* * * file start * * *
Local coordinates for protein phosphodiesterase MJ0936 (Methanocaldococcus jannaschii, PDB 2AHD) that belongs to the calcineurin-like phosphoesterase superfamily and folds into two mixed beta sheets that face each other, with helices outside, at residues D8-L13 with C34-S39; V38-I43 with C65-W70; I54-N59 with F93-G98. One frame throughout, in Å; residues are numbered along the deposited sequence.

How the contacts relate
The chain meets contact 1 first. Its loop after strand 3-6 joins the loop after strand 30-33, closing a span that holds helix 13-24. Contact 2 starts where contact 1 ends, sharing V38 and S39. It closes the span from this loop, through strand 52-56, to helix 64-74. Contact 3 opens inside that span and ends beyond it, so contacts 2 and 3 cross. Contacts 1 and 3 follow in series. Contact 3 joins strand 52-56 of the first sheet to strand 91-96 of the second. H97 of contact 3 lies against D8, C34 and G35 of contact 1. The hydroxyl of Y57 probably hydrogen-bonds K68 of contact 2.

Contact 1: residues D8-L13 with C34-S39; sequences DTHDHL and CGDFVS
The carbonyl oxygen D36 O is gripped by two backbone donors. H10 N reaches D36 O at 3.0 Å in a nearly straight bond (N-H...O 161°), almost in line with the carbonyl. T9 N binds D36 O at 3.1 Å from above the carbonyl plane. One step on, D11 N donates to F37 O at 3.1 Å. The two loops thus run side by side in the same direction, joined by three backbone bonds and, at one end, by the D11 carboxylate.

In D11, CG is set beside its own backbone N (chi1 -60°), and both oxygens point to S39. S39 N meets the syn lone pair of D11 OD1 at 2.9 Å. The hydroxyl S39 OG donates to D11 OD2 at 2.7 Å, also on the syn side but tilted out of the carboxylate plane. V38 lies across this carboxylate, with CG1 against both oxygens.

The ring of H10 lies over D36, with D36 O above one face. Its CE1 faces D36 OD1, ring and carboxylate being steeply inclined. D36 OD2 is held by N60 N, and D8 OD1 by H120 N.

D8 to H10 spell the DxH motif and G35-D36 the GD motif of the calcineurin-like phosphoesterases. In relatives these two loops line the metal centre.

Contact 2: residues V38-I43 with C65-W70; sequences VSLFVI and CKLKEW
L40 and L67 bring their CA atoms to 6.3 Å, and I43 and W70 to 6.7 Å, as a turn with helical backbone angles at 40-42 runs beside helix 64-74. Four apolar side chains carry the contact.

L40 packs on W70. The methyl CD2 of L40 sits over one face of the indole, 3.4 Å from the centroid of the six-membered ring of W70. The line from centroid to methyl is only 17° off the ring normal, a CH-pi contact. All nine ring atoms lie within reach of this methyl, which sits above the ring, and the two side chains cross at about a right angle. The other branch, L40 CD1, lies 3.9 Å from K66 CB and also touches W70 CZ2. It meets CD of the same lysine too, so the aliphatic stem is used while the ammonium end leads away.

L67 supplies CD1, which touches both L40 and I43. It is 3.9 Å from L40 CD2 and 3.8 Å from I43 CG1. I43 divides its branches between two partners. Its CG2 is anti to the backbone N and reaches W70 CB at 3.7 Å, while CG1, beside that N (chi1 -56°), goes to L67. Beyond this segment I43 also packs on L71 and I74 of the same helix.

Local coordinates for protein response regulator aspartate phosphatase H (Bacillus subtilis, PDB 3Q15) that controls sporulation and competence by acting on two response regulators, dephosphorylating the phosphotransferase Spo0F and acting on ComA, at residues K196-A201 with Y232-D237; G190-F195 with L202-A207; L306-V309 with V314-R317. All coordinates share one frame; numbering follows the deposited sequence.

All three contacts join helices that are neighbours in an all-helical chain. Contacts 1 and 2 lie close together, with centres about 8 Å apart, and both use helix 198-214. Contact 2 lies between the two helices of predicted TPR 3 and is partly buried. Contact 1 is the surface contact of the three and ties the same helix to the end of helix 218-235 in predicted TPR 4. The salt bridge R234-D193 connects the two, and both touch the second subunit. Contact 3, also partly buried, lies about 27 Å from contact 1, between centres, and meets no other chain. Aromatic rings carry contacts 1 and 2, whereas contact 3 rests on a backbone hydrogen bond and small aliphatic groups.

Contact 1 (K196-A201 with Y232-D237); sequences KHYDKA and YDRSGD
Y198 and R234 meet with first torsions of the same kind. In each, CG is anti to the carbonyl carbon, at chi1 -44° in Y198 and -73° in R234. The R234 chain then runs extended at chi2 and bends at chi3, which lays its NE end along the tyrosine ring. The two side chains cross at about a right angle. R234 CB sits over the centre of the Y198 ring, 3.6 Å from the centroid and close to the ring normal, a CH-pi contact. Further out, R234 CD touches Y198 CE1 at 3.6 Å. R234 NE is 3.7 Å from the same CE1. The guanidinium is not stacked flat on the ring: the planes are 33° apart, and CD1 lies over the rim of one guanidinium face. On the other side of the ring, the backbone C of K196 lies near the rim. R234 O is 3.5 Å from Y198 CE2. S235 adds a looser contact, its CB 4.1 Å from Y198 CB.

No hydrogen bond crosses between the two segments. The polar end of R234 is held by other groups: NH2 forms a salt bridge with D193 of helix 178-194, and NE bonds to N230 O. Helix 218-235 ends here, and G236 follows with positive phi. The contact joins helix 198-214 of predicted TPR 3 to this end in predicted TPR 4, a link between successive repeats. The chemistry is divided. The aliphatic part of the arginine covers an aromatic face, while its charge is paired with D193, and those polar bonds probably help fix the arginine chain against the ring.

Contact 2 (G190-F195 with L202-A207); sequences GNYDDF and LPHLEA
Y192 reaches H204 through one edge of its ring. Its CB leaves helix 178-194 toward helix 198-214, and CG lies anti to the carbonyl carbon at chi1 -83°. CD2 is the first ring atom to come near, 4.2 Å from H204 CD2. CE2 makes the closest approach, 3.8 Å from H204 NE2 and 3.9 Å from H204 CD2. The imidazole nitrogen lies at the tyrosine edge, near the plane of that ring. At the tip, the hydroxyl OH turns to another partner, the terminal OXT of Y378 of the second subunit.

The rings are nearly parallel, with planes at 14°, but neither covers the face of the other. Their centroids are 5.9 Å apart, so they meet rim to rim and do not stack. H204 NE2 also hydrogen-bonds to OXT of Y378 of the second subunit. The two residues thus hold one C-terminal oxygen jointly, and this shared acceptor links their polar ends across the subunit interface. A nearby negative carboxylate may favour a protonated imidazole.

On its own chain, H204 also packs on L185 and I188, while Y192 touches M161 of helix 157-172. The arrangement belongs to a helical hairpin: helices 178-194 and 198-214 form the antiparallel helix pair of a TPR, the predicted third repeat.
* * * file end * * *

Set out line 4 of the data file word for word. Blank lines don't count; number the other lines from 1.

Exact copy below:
Contact 1: residues D8-L13 with C34-S39; sequences DTHDHL and CGDFVS